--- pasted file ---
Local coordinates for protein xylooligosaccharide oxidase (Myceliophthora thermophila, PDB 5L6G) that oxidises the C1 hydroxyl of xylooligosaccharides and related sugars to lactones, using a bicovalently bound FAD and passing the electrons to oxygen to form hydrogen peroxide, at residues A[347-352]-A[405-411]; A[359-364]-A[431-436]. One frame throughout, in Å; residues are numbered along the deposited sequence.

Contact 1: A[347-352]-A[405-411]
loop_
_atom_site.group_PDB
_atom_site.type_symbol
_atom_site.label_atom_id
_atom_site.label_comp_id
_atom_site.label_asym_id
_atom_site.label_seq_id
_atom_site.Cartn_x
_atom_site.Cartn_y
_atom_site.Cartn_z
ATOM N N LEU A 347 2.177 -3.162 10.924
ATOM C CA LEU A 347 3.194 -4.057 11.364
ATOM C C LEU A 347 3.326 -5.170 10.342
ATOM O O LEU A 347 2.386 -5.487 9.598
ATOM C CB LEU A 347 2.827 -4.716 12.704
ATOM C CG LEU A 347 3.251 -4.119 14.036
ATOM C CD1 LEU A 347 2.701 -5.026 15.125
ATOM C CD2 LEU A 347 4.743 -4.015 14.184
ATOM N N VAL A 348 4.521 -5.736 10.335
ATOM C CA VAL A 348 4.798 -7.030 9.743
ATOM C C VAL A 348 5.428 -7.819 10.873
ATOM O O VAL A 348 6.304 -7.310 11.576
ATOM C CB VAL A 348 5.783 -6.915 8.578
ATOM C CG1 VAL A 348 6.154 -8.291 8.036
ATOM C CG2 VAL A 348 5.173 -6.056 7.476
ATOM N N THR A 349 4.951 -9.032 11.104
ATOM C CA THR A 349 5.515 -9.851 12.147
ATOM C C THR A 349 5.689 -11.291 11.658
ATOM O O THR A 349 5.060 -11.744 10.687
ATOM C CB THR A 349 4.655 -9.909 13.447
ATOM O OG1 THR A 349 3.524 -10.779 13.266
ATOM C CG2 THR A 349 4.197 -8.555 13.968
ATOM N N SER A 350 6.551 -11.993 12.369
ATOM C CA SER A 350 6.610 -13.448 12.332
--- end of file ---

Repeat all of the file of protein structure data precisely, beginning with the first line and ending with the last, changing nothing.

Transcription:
Local coordinates for protein xylooligosaccharide oxidase (Myceliophthora thermophila, PDB 5L6G) that oxidises the C1 hydroxyl of xylooligosaccharides and related sugars to lactones, using a bicovalently bound FAD and passing the electrons to oxygen to form hydrogen peroxide, at residues A[347-352]-A[405-411]; A[359-364]-A[431-436]. One frame throughout, in Å; residues are numbered along the deposited sequence.

Contact 1: A[347-352]-A[405-411]
loop_
_atom_site.group_PDB
_atom_site.type_symbol
_atom_site.label_atom_id
_atom_site.label_comp_id
_atom_site.label_asym_id
_atom_site.label_seq_id
_atom_site.Cartn_x
_atom_site.Cartn_y
_atom_site.Cartn_z
ATOM N N LEU A 347 2.177 -3.162 10.924
ATOM C CA LEU A 347 3.194 -4.057 11.364
ATOM C C LEU A 347 3.326 -5.170 10.342
ATOM O O LEU A 347 2.386 -5.487 9.598
ATOM C CB LEU A 347 2.827 -4.716 12.704
ATOM C CG LEU A 347 3.251 -4.119 14.036
ATOM C CD1 LEU A 347 2.701 -5.026 15.125
ATOM C CD2 LEU A 347 4.743 -4.015 14.184
ATOM N N VAL A 348 4.521 -5.736 10.335
ATOM C CA VAL A 348 4.798 -7.030 9.743
ATOM C C VAL A 348 5.428 -7.819 10.873
ATOM O O VAL A 348 6.304 -7.310 11.576
ATOM C CB VAL A 348 5.783 -6.915 8.578
ATOM C CG1 VAL A 348 6.154 -8.291 8.036
ATOM C CG2 VAL A 348 5.173 -6.056 7.476
ATOM N N THR A 349 4.951 -9.032 11.104
ATOM C CA THR A 349 5.515 -9.851 12.147
ATOM C C THR A 349 5.689 -11.291 11.658
ATOM O O THR A 349 5.060 -11.744 10.687
ATOM C CB THR A 349 4.655 -9.909 13.447
ATOM O OG1 THR A 349 3.524 -10.779 13.266
ATOM C CG2 THR A 349 4.197 -8.555 13.968
ATOM N N SER A 350 6.551 -11.993 12.369
ATOM C CA SER A 350 6.610 -13.448 12.332